SpaceX Starship Prototype Finally Aces Pressure Test


SpaceX is gearing up for its first crewed flight for NASA with the Falcon 9 and Dragon spacecraft, but Elon Musk’s spaceflight firm is also planning for the future with the Starship. This vessel, previously known as the BFR, is an extremely ambitious project that will eventually give SpaceX enough power to venture to the outer solar system. First, it has to remain intact during pressure testing, something the latest SN4 vehicle has finally achieved. 

The Starship is still in the early phases of construction and testing. Last year, SpaceX successfully tested the “Starhopper” prototype with one of the company’s new Raptor engines. However, the full-scale prototypes haven’t fared well in pressure testing. SN1 blew its top in February, and both SN2 and SN3 suffered similar fates during the “cryo” testing phase, which simulates a full-pressure tank in the vacuum of space. SN4 is the first version of the rocket to survive that test. 

The success of the SN4 prototype is a big step forward for the Starship program. The next step is to set up a static fire test with a single Raptor engine on the SN4. That could happen as soon as next week. Assuming it’s still in one piece, SpaceX will then conduct a brief flight up to 500 feet (150 meters) before setting down. Elon Musk says that the next variant (predictably called SN5) will feature the full-scale tank and a trio of Raptor engines. The final design calls for six Raptor engines on the Starship and a further 37 of them on the Super Heavy stage.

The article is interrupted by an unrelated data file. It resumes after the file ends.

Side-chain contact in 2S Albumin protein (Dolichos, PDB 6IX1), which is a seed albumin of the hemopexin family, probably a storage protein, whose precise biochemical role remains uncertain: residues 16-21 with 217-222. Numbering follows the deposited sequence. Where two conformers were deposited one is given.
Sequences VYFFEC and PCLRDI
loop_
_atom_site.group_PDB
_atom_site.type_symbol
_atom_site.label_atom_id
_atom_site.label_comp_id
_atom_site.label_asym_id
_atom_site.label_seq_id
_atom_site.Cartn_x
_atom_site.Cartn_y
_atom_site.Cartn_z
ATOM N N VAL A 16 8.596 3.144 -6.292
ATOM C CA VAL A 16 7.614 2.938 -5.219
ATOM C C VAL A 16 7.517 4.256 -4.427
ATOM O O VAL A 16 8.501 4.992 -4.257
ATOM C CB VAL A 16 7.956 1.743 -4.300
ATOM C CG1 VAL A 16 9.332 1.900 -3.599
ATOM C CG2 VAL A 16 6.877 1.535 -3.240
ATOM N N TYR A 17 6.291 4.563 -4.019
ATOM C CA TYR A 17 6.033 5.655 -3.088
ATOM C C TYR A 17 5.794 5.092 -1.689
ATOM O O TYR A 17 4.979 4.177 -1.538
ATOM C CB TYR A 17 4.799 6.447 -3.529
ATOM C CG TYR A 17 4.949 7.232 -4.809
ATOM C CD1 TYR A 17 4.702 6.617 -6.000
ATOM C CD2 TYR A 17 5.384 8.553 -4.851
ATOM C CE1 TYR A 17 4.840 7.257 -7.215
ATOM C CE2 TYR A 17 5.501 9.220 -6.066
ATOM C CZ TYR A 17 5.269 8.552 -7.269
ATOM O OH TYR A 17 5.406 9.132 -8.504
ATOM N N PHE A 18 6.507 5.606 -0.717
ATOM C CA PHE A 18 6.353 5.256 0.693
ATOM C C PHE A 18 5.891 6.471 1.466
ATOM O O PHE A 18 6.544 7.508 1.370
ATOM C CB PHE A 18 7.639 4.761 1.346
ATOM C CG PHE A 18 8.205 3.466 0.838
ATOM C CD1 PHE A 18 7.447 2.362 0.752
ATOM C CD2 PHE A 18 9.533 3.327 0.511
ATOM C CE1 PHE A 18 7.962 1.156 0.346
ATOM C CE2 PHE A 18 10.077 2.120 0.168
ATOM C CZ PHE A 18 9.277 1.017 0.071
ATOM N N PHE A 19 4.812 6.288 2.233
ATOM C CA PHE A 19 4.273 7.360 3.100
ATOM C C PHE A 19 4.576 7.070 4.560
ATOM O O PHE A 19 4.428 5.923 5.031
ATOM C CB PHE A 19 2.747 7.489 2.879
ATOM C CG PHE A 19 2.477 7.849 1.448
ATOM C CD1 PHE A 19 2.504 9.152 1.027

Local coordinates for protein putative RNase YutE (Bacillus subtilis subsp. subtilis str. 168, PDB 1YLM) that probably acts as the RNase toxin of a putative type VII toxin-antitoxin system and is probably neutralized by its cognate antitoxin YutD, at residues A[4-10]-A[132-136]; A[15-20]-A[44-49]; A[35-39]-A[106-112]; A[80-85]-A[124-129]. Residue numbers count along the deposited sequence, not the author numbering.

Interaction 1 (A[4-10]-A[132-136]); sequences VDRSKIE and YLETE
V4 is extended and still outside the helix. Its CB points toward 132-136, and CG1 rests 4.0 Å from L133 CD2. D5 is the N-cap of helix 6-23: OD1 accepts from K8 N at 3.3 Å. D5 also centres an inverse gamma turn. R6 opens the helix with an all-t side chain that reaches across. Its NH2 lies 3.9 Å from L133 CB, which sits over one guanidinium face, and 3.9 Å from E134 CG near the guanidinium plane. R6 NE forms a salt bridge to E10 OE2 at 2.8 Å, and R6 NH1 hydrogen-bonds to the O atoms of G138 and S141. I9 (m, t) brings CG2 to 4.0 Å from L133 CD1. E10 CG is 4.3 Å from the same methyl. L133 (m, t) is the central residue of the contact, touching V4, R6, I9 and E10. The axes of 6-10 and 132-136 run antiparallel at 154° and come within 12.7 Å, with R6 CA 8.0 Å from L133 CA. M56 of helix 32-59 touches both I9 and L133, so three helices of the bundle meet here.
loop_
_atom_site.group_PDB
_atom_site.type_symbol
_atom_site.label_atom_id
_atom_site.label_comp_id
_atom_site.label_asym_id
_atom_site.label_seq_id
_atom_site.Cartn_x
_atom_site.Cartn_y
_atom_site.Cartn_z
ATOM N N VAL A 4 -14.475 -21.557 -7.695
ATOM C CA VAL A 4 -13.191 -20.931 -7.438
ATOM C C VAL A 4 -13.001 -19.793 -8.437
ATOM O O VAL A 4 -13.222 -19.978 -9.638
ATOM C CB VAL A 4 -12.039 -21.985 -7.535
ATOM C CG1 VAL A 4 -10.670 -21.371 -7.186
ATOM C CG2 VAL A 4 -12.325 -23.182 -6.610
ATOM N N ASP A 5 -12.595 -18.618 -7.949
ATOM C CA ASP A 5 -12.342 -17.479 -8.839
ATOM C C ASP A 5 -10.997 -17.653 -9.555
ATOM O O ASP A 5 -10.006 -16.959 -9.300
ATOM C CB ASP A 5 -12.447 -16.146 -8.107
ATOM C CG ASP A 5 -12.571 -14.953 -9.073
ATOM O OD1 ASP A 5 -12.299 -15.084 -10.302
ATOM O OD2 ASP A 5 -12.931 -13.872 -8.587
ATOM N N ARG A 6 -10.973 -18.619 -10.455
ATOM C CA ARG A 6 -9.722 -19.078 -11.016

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SpaceX has big plans for the Starship. Along with its Super Heavy launch stage, the Starship will be able to carry large payloads to Mars and beyond. Musk even promises Mars colonization programs with the Starship. The spacecraft will also be able to send smaller missions to the outer planets, something that was previously only possible with government-operated launch platforms. 

It will probably take several more versions of the Starship before the craft is ready for orbital flight, and that says nothing about the Super Heavy platform. The rocket will need that extra boost to reach distant places like the Moon and Mars. Eventually, SpaceX will fly Japanese billionaire Yusaka Maezawa on a trip around the moon. Musk has been hesitant to put a date on that with the recent setbacks, but previous reports pegged 2023 for the launch.

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